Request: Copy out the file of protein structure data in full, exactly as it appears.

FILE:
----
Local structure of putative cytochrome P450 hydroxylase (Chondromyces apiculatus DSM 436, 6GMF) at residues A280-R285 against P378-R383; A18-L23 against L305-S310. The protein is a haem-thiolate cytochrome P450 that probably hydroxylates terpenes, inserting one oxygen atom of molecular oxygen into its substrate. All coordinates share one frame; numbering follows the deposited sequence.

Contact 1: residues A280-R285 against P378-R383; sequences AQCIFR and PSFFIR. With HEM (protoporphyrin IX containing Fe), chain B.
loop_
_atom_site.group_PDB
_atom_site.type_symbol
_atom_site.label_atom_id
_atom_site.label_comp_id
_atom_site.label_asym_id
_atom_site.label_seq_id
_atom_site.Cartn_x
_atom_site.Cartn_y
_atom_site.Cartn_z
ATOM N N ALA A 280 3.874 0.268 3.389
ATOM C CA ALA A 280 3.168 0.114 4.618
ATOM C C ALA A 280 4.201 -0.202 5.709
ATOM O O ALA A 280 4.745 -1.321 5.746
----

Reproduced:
Local structure of putative cytochrome P450 hydroxylase (Chondromyces apiculatus DSM 436, 6GMF) at residues A280-R285 against P378-R383; A18-L23 against L305-S310. The protein is a haem-thiolate cytochrome P450 that probably hydroxylates terpenes, inserting one oxygen atom of molecular oxygen into its substrate. All coordinates share one frame; numbering follows the deposited sequence.

Contact 1: residues A280-R285 against P378-R383; sequences AQCIFR and PSFFIR. With HEM (protoporphyrin IX containing Fe), chain B.
loop_
_atom_site.group_PDB
_atom_site.type_symbol
_atom_site.label_atom_id
_atom_site.label_comp_id
_atom_site.label_asym_id
_atom_site.label_seq_id
_atom_site.Cartn_x
_atom_site.Cartn_y
_atom_site.Cartn_z
ATOM N N ALA A 280 3.874 0.268 3.389
ATOM C CA ALA A 280 3.168 0.114 4.618
ATOM C C ALA A 280 4.201 -0.202 5.709
ATOM O O ALA A 280 4.745 -1.321 5.746